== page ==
President Hassan Sheikh appears to have arrived at the wrong time in history for his style of gentlemanly politics. The president is capable and understands the challenges ahead and the importance of public perception. However, to manage a crisis he needs the most qualified people advising him on the way forward and alternative policy solutions. At present the very 4.5 tribal system with which Somalia is governed can pose a challenge of independence on any inquiry commissioned by the President. Indeed his opponents would always say that any inquiry would be politically motivated but to lead inevitably is to choose and the President should always side with reform and transparency in times of crisis. Sheikh Sharif, Hassan’s predecessor, was brilliant at crisis management and reassuring the public that he was working in their interests. He embraced them and regularly mingled with them even when AlShabaab controlled most of Mogadishu. This is the type of crisis leadership and confidence building the Somali people seeks from the President today.
Crisis management is not academic but an art that only improves with practice. President Hassan Sheikh must learn from the attack on his home which was intended to get rid of him. He must communicate early and appropriately action his commitment to tackling corruption through promotion of greater transparency in all government matters and as well as streamline and unify the governments positions through the appointment and use of only one official spokesperson for all the key Ministries communication with the public. Despite the constraints of 4.5, the President must further summon the courage to dispose of all those incompetent and corrupt officials that are nothing more than rent seekers serving themselves and their tribal elders’ interests when they should be working towards rebuilding their nation. Ironically this show of force and steely determination may eventually lead to the creation and adherence to a collective cabinet responsibility which promotes the government’s agenda for change and Hassan Sheikh’s hopes for reform and progress.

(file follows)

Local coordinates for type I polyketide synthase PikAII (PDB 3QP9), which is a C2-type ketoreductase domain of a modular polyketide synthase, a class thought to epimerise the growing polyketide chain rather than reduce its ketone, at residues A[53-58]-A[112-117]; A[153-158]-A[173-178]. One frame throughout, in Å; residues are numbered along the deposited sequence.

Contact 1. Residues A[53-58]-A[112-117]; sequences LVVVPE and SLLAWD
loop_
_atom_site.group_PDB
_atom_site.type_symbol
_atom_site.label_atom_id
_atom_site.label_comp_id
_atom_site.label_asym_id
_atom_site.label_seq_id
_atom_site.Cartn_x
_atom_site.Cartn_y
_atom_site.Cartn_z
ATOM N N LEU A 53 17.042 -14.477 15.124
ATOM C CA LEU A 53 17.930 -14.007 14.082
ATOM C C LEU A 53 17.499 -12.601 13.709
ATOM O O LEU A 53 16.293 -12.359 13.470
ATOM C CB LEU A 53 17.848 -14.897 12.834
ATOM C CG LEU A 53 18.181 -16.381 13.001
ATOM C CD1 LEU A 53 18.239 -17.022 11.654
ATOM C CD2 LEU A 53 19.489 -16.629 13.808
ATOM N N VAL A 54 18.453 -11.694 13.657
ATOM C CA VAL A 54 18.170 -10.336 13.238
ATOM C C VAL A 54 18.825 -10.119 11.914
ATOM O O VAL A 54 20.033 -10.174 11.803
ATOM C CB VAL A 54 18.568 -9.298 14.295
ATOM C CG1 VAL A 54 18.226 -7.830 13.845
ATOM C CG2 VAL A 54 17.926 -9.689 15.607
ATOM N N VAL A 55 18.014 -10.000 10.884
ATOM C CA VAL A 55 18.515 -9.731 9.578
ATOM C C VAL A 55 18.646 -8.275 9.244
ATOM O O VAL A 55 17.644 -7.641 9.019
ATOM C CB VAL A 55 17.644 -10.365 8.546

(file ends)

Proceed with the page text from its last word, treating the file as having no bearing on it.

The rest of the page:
In managing crisis the President theoretically is not alone and should work with partners who are willing to assist such as AMISOM and the UN. However, ultimately responsibility to lead through crisis and to create a better Somalia rests with him. The achievement of Hassan Sheikh’s treasured six pillar plans without first mastering the art of leading through difficulty which is a must for any Somali leader of any capacity, is futile.
by Liban Obsiye & Sakariye Hussein